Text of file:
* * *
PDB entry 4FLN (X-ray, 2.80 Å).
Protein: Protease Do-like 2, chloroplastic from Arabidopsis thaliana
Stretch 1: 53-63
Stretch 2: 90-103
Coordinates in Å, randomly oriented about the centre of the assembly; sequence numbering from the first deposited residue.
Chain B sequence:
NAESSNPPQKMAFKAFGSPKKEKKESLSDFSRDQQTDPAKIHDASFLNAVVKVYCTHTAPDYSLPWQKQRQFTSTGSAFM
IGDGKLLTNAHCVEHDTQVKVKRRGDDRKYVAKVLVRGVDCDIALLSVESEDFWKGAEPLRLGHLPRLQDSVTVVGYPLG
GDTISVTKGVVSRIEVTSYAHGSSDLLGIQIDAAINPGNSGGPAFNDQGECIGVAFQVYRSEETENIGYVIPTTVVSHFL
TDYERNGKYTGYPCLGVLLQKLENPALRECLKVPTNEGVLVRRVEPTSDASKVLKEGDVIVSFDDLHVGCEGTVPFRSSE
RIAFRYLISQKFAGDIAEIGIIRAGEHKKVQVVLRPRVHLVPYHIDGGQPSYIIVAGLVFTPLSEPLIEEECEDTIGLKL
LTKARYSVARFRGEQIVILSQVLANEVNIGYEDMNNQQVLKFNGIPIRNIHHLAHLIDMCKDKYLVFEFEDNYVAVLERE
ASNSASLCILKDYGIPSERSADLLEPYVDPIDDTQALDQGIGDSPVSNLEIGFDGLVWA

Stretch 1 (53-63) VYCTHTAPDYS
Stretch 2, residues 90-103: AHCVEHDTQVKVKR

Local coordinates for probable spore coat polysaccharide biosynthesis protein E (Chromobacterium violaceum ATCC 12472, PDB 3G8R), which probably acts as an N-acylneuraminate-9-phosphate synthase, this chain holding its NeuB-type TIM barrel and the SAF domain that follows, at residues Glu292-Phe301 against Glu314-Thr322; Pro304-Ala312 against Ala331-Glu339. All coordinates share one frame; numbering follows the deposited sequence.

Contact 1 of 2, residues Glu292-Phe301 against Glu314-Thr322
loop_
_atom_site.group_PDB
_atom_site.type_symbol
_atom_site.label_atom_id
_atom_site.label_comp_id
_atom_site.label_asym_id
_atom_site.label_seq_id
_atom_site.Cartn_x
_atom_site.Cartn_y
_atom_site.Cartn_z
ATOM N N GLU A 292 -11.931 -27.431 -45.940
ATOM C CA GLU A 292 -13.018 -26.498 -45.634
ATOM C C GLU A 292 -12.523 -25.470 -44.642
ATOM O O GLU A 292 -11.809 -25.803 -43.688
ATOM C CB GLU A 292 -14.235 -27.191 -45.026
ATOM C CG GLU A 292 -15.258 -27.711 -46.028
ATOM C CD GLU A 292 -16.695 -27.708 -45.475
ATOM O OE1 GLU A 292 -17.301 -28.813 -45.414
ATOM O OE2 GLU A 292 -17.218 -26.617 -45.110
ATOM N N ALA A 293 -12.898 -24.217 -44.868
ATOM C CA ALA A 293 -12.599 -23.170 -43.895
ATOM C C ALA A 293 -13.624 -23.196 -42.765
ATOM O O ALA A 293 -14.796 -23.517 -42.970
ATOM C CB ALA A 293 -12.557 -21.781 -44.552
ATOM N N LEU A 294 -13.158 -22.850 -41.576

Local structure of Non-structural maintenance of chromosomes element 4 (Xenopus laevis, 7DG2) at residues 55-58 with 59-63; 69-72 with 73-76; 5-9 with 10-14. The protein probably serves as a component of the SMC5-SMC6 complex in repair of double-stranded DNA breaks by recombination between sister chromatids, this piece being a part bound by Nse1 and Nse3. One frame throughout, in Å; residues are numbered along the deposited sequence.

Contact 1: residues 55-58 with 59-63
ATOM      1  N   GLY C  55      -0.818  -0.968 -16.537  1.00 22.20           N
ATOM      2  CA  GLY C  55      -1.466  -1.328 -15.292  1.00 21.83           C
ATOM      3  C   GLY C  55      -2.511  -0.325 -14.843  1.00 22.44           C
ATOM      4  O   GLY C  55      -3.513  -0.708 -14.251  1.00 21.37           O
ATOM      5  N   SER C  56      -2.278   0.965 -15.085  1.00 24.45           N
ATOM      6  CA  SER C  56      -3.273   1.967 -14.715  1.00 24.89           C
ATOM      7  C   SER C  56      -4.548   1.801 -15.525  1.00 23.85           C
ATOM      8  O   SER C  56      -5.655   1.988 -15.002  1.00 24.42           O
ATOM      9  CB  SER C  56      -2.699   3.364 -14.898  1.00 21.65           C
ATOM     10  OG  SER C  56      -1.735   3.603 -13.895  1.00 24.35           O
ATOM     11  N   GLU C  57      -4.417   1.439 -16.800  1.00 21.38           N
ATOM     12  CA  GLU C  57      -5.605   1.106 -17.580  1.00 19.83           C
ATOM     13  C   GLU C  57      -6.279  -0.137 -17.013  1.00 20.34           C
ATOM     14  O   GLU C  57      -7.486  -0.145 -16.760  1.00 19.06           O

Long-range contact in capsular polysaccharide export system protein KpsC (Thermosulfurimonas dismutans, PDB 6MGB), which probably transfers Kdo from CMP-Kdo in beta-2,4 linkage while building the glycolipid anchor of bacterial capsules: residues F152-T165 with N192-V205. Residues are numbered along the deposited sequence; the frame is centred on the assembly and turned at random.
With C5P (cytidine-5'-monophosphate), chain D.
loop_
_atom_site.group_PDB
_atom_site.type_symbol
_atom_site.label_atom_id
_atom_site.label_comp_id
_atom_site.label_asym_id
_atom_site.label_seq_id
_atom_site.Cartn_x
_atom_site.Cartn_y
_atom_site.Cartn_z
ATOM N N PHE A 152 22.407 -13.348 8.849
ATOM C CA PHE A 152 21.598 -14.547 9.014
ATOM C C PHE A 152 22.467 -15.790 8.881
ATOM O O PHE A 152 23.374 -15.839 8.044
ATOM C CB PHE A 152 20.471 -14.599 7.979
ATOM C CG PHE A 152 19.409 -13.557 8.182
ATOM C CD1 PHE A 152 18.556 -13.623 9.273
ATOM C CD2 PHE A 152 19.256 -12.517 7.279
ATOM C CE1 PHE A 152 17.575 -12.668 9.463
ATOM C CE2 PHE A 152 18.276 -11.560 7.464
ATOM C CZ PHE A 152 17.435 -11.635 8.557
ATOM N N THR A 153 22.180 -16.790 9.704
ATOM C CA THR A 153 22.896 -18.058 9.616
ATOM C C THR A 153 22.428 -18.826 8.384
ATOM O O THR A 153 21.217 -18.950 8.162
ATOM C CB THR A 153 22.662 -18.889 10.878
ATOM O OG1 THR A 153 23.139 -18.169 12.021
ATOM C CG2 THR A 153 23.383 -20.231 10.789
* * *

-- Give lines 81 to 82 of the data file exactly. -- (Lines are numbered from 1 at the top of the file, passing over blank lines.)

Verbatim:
ATOM C CZ PHE A 152 17.435 -11.635 8.557
ATOM N N THR A 153 22.180 -16.790 9.704